E46 M3 Track Section:

This section will be a little different, and most of it will not apply to only the E46 M3. The majority of the advice given in this portion of the article can apply to any car you will be taking to the track. Please keep in mind however that any part recommendations are selected solely for the E46 M3.

The first thing you have to understand about tracking is that it’s not really a race against anyone but yourself. Sure if you’ve got a buddy with an E46 M3 you may compete for best lap time but even between the same model of car there can be variances you may not account for, the only thing you can be 100% sure of is what your own car can do from day to day. This is why your mission is initially going to be just learning the track you’re driving. Once you’ve done that, drive it hard a few times and you’ll naturally produce a fastest lap time. Congratulations, you have now set a personal best. Now your goal is simple, try to beat it. The nice thing about that is you can literally spend zero money on mods (but please for the love of God perform all the proper maintenance) and have yourself a ton of fun on the track. You set your own goals. Therefore this isn’t a guide on how to build your track car per se, it is more of a “what to change to tackle certain situations” so you can break through that plateau you’ve hit or fix a weird behavior you’ve discovered in your car.

 

Handling Part 1:

You, The Driver:

First and foremost let’s discuss you as a driver. You are hands down the most important part of your track car. You can dump thousands of dollars into your car but none of it is going to make you a better driver or inherently improve your lap times, that comes with time after a lot of practice and a conscious desire to improve. You know the saying “Practice makes perfect”? Well forget that saying, it’s stupid and wrong. Some have rephrased it into “Perfect practice makes perfect”, but that doesn’t quite work either because how are you to know what perfect practice is without first discovering your imperfections? There’s no simple way of putting it, to become proficient you have to have a strong desire to improve, and you have to know how to recognize your own flaws in order to remedy them.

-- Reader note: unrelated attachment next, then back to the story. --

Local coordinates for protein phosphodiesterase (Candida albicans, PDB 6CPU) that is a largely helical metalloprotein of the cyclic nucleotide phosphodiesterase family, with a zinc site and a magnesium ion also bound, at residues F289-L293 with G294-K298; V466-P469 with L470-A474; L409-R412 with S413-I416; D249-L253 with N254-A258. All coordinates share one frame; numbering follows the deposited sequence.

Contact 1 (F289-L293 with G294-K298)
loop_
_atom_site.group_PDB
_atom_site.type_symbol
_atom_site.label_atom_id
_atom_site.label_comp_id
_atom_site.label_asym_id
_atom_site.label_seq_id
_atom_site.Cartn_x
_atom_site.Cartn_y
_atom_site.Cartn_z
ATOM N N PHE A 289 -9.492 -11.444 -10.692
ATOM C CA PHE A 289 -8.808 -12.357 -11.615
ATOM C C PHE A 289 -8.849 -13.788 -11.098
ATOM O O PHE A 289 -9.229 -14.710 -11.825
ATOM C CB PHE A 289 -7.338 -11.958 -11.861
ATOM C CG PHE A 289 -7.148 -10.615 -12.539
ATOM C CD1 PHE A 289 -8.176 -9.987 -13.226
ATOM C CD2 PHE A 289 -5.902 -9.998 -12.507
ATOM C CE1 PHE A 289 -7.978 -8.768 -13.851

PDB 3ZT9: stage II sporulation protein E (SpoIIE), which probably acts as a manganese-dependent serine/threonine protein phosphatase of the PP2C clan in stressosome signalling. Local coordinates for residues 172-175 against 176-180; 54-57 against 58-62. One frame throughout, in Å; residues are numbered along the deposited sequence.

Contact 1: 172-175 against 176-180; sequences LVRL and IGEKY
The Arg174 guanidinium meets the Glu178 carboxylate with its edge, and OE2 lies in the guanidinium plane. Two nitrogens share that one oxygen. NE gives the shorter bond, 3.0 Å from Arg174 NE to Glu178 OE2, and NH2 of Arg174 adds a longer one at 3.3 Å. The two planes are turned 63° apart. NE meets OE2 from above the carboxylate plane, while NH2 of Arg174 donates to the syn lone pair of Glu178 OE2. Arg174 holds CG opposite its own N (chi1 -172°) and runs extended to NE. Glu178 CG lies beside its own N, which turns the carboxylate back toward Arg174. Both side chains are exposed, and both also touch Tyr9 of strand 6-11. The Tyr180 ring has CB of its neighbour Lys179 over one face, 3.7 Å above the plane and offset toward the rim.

Have you ever met someone who thinks they’re doing something right just because they’ve been doing it for a long time? We’ve probably all met one of those people either socially or professionally. Don’t be that person, a desire to improve and a willingness to adapt are fundamental in discovering your own flaws and you should never lose that desire. Before you start modding consider some driving lessons, or if you feel that is not the best way for you to learn at least run a few sessions with your car as it is. In doing so you’ll get a good sense of your own car control abilities (given that you have a certain level of self awareness) and a better understanding of your own car’s shortcomings. Then you can start switching out parts and seeing how they affect your times.

Tires:

One of the first things you’ll want to look into upgrading is your tires. Your tires are literally your only physical connection to the road, so it makes sense that they would have the biggest impact on your performance. In addition to affecting your car’s road-holding capabilities tires also affect braking and acceleration. If you’re losing traction in turns or your ABS is kicking in super easily you should check your tires. They are either a crappy compound or they’re balding. Either way, it’s time for a replacement if you’re getting serious about tracking.

Tires are a wear item, so if you buy a set of tires it’s not like you’re stuck with them forever, don’t be afraid to try out something cheaper before moving on to the expensive options.

Please be aware that tires generally need to be heated up steadily to avoid hotspots and promote even wear. You don’t have to go at a snail’s pace initially but don’t go full throttle right at the start. Take a lap or two at a calmer pace to get heat in the tires and then you can go full beans. Some tires warm up quicker than others but we’ll make note of that individually.